Parenting skills are the guiding forces of a “good parent” to lead a child into a healthy adult, they influence on development, maintenance, and cessation of children’s negative and positive behaviors. Parenting takes a lot of skill and patience and is constant work and growth. The cognitive potential, social skills, and behavioral functioning a child acquires during the early years are fundamentally dependent on the quality of their interactions with their parents. Play that enhances socialization, autonomy, cohesion, calmness and trust. Keep open communication and stay educated on what their child is seeing, learning and doing and how it is affecting them. Parenting skills are often assumed to be self-evident or naturally present in parents. Parent-child relationship skills: quality time spend, positive communications and delighting affection.
Encouraging desirable behavior: praise and encouragement, nonverbal attention, facilitating engaging activities. Anticipating and planning: advanced planning and preparation for readying the child for challenges, finding out engaging and age appropriate developmental activities, preparing token economy for self-management practice with guidance, holding follow-up discussions, identifying possible negative developmental trajectories. Parents around the world want what they believe is best for their children. However, parents in different cultures have different ideas of what is best. Differences in values cause parents to interpret different actions in different ways. Asking questions is seen by many European American parents as a sign that the child is smart.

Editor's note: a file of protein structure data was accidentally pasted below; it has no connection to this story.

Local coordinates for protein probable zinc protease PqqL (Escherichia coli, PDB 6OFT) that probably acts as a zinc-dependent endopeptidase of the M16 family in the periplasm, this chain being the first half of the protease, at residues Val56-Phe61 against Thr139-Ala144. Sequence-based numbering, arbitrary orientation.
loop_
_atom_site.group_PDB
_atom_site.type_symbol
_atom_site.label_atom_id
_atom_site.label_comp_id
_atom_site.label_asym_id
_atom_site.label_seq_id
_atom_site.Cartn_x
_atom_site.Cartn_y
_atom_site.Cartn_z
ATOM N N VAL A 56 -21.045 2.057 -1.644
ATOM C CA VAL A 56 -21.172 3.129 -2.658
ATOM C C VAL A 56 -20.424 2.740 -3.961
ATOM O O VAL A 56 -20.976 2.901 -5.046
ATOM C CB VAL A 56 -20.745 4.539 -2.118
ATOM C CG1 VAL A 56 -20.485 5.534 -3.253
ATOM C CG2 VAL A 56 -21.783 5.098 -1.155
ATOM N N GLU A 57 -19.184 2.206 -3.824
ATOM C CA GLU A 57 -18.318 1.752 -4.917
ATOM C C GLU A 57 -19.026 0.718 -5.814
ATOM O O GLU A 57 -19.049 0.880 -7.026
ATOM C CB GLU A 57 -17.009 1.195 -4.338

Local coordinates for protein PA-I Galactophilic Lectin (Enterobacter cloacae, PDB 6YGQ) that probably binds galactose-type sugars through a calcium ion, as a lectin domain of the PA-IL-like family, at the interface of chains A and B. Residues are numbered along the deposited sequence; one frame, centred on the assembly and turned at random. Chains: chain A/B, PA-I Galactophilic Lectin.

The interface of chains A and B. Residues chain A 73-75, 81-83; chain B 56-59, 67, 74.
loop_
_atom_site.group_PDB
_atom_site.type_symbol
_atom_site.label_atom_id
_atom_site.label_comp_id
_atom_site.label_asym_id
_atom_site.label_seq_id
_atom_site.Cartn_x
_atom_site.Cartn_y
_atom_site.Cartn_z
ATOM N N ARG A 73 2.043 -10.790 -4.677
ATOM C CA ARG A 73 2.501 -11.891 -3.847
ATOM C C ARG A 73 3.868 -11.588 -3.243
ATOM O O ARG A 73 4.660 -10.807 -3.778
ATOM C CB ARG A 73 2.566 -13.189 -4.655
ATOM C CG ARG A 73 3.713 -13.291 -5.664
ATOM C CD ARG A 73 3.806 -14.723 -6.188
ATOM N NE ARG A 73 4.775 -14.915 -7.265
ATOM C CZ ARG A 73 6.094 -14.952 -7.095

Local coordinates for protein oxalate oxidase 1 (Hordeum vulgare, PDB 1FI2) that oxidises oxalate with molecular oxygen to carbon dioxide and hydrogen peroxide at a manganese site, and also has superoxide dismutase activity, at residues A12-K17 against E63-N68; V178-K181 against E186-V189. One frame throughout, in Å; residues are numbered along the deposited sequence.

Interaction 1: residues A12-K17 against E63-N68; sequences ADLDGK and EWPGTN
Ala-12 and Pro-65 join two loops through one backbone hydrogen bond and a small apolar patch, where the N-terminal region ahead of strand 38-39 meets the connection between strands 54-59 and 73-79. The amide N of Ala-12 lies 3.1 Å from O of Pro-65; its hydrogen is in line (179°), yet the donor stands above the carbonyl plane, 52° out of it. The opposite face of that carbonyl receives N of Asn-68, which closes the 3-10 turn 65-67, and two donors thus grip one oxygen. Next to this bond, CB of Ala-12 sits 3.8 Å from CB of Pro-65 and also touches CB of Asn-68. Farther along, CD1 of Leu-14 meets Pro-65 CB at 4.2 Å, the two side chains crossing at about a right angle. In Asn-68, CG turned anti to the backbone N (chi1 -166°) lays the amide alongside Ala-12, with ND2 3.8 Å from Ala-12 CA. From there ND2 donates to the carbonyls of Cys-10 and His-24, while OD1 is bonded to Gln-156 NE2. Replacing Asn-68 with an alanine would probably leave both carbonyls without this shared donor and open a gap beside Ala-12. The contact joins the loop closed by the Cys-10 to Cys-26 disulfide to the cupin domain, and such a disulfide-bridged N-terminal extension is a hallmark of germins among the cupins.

Italian parents, who value social and emotional competence, believe that asking questions is a sign that the child has good interpersonal skills. Differences in values can also cause parents to employ different tools to promote their values. Many European American parents expect specially purchased educational toys to improve their children’s intelligence. Some Spanish parents promote social skills by taking their children out for daily walks around the neighborhood. Storytelling is a way for Indigenous American children to learn about their identity, community, and cultural history. Indigenous myths and folklore often personify animals and objects, reaffirming the belief that everything possess a soul and must be respected. These stories help preserve language and are used to reflect certain values or cultural histories.